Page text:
Despite the sometimes arguable contextualization of the music at hand, it undoubtedly publicizes and extrapolates from the song in a way that radio play simply would not be able to do in 2015. With over 8,000 six second videos being shared every minute on Vine, if the content posted catches fire, its consumption is essentially never-ending and uninterrupted. The format inherently serves as a breadcrumb trail to the artist who created the soundtrack to the short videos, and while the artists may not be compensated by Vine’s parent company Twitter (the same way popular Viners are compensated to make their content exclusive to Vine and not turn to YouTube or any other video hosting site), it does put them on the radar and on an immediate trajectory towards greatness.

22-year old Atlanta emcee OG Maco, who has a little over 3,000 followers on Vine, was made famous overnight due to his song "U Guessed It" being parodied on Vine by a user who has over 70 times the amount of followers than Maco. The video went viral and obtained 9.8 million loops in two days. In less than a month, Maco was able to ink a deal with Quality Control Records. Maco doesn’t seem to mind that the social media app aided his success telling Rolling Stone, "I'm just happy I'm rapping. I just stopped carrying a gun every day. I just stopped having situations. Look, man. You don't understand how recent this "just" is…I just got out of it."

Shmurda is 20-years old, and like Maco, had struggled with the gang lifestyle and the social ills that come hand-in-hand with it before the fame (Shmurda is currently up against four counts of conspiracy, criminal possession of a weapon, criminally using drug paraphernalia, and reckless endangerment that trace back to his years of alleged gang affiliation). Similarly, new sensation T-Wayne was stuck in his circumstances-- albeit different circumstances-- before Vine turned him into a star with a contract. The new 300 Entertainment signee was fledgling on YouTube, making dance videos posts for nearly a decade before the opening lyrics of his "Nasty Freestyle" ("First let me hop out the motherfucking Porsche") inspired a slew of new Vines, boosting the song further and further up the Hot 100 charts until the artist was undeniably worth a solid deal. Talking to Billboard, T-Wayne said of his suddenly changed circumstances with 300 Entertainment, "They gave me a good deal. They looked out for me on the deal because a lot of new artists don’t get those big deals anymore, which they kind of hooked me up with. They showed me a lot of love."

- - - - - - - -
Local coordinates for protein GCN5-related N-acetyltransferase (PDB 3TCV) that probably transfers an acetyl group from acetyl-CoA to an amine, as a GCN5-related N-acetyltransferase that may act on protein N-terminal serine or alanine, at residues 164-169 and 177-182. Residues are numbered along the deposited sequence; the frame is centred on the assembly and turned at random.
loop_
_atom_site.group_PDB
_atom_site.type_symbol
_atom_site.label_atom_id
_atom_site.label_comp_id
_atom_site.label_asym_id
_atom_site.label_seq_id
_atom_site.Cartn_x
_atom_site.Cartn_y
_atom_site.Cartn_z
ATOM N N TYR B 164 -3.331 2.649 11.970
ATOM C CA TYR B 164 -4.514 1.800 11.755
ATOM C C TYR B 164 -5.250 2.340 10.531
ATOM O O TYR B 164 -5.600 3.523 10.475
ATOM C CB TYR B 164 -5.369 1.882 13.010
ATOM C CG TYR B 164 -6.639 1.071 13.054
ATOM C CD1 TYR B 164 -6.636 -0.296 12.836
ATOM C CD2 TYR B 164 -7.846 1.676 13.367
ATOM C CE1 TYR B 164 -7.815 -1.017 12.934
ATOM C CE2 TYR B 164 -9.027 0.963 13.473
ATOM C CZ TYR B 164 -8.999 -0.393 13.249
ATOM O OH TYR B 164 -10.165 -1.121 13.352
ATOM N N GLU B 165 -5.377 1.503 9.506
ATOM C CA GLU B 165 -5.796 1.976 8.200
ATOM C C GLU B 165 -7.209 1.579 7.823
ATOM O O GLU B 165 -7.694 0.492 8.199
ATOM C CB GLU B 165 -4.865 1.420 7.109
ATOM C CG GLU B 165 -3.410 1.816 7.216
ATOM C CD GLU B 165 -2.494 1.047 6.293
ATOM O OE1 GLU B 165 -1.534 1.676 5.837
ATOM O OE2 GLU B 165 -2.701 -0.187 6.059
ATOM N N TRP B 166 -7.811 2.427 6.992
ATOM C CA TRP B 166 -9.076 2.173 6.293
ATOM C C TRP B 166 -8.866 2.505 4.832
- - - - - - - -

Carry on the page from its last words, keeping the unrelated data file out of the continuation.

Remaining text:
For users it may be all in good fun to revine something about "turning up on a Tuesday," but the buzz generated by the songs and artists who soundtrack these micro-clips are actually changing the lives of young, impoverished artists. This strategy contradicts a history of musicians cutting their teeth for decades before finally (if at all) catching some limelight.

So, yes. Don’t say Vine is a fad, because it’s a proven commodity. For the rappers who have been made famous by the virality machine-- Vine, an opportunity creator that was unavailable to any generation before them-- it is up to them to prove whether or not they are a fad or commodity. In the mean time, they are privileged with the chance to accrue some wealth to hold them down while they do so.